Parents often assume that teens who are heading to college instinctively know this stuff…but they don’t!  Unless you have invested the time in preparing your child for independent eating at college (which ideally has been occuring throughout childhood), they may not have the skills required to maintain a stable weight and a healthy body.  The resulting situation can be upsetting for everyone.  Help your child feel confident and ready for the food freedom and independent eating that college undoubtedly provides.  Nutrition “Know-How” can be a wonderful graduation gift for your teen that can last a lifetime!

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“Don’t worry, he’ll grow out of it.”

How many times have parents heard this classic line?  Friends, grandparents, teachers, and pediatricians use this solution for parents who are concerned with a multitude of childhood behaviors. 

  • My child is wetting the bed!  Oh, she’ll grow out of it. 
  • My child won’t eat vegetables.  Don’t worry, my child did the same…and he grew out of it!

When it comes to infant obesity, this advice may not be an effective or helpful response.  A recent study in The Journal of Pediatrics looked at a sample of infants, aged 6 months, and identified a 16% rate of obesity among them.   Babies who were obese at 6 months, were still likely to be obese at 24 months.  And so our national childhood obestity problem begins.

What causes obesity in infancy?  Although it is complicated and not fully understood, the following are potential parenting behaviors that may encourage the path toward infant obesity:

Inappropriate feeding practices:  The methods and practices in which we feed babies may contribute to obesity, such as:  adding cereal to the baby bottle to encourage a baby to sleep through the night; improper mixing of formula which may result in a concentrated calorie source; forcing an infant to “finish the bottle”; and feeding a baby “all day long” are just some of the red flags that a baby may be fed inappropriately.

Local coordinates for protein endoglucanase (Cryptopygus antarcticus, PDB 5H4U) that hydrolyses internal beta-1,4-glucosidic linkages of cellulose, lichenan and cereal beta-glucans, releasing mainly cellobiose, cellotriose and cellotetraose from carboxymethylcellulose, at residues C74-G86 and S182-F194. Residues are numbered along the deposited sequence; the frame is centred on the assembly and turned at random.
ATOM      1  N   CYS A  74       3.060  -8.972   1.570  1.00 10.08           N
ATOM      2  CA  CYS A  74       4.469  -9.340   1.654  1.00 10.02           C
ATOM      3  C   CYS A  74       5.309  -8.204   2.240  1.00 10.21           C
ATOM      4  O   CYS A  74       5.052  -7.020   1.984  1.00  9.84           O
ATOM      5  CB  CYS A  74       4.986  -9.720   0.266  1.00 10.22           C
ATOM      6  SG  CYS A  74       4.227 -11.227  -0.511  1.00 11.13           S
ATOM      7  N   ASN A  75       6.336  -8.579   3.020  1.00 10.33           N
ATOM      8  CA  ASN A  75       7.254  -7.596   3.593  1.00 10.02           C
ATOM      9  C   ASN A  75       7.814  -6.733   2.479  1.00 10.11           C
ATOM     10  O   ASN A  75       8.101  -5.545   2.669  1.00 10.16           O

Missing infant cues:  Babies let their parents know when they are full–they turn their heads away, fall asleep, or pull off the breast or bottle.  Likewise, they let their hunger be heard…by crying!  Confusing these signals or worse, ignoring them, can result in overfeeding.  Paying attention and accurately reading infant cues will help parents feed their baby enough, but not too much.

Confusing infant cues:  A crying baby doesn’t always mean a hungry baby.  Parents may be confused by their baby’s signals, misreading boredom, a wet diaper, or tiredness, for hunger.  Interpreting crying and/or discomfort as a sign of hunger can lead to overfeeding a baby.

Starting solids too early:  Many new parents feel the pressure from outside influences to introduce solids early.  Or perhaps they are under-informed about how and when to begin solid food.  The timing for solid food introduction to infants is generally between 4 and 6 months.  Following a guideline for starting solids can help parents stay on track with their baby’s nutritional needs and developmental progression.  Starting too early can pose the risk of overfeeding, and overfeeding can lead to obesity.

Lack of nutrition knowledge:  Many parents lack the information and confidence to feed their baby, and may not have the resources to seek out this information.  This lack of knowledge may lead to the presentation of unhealthy foods, an inadequate balance of the important food groups in the diet, and feeding practices that encourage excess weight gain.